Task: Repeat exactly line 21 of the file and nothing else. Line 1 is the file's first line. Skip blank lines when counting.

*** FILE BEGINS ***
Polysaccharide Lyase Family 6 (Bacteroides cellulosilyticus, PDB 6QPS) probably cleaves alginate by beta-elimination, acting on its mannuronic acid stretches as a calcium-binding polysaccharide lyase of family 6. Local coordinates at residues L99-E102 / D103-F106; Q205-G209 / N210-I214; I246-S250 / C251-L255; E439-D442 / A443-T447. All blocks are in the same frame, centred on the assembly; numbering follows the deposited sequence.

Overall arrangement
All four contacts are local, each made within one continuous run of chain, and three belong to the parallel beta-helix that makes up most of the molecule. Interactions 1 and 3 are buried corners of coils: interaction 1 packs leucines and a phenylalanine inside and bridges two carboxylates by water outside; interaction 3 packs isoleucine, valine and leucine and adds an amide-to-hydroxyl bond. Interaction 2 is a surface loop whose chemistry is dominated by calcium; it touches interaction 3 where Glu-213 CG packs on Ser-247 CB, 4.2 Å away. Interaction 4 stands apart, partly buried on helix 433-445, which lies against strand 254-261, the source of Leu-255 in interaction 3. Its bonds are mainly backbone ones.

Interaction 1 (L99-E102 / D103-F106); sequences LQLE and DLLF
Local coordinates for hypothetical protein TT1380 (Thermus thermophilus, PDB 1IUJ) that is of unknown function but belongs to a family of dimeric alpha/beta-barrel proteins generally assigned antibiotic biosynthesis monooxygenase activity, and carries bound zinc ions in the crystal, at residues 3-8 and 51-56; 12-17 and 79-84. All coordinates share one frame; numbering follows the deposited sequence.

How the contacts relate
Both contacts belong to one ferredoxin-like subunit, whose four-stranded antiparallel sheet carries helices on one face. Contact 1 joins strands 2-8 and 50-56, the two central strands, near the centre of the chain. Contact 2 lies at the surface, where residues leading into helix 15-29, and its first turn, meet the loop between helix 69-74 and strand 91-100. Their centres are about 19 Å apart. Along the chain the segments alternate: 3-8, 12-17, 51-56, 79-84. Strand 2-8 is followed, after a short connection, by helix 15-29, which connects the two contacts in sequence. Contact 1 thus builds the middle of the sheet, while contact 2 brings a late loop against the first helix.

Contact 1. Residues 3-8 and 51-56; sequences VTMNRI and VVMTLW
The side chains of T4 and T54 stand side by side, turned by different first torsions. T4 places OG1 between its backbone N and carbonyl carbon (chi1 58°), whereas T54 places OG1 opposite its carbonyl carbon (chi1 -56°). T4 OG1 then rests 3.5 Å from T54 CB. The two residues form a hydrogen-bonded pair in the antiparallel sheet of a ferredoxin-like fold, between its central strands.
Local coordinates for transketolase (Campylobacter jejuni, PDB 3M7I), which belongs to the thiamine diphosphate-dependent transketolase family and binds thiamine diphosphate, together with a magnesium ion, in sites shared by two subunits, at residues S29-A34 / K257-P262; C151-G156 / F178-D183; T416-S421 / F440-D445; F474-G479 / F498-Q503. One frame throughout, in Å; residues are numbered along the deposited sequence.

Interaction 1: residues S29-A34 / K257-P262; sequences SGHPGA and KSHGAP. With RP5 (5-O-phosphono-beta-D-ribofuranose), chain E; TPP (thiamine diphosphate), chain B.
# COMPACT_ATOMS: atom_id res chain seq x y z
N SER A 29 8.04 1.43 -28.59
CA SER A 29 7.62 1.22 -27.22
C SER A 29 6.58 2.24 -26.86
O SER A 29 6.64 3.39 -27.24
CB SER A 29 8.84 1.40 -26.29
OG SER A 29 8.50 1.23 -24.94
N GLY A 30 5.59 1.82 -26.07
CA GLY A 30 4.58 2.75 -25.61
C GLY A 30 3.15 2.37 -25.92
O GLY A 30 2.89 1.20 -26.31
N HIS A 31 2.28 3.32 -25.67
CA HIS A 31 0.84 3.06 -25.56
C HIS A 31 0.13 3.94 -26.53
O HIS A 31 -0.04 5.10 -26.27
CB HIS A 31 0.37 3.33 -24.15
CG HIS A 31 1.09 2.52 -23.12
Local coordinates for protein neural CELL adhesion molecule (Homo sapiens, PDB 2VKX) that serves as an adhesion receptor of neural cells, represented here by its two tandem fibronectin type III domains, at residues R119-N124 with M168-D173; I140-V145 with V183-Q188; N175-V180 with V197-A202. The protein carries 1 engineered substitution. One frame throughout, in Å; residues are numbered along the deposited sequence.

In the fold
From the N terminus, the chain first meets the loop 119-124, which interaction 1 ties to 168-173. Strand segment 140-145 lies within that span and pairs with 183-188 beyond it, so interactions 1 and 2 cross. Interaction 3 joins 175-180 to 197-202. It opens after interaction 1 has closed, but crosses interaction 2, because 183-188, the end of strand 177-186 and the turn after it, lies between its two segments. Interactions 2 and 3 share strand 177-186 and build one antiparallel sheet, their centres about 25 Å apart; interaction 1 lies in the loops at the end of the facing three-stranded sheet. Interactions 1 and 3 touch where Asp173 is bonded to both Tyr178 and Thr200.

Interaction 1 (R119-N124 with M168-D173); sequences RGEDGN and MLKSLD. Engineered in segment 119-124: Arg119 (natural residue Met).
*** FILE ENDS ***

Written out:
C GLY A 30 3.15 2.37 -25.92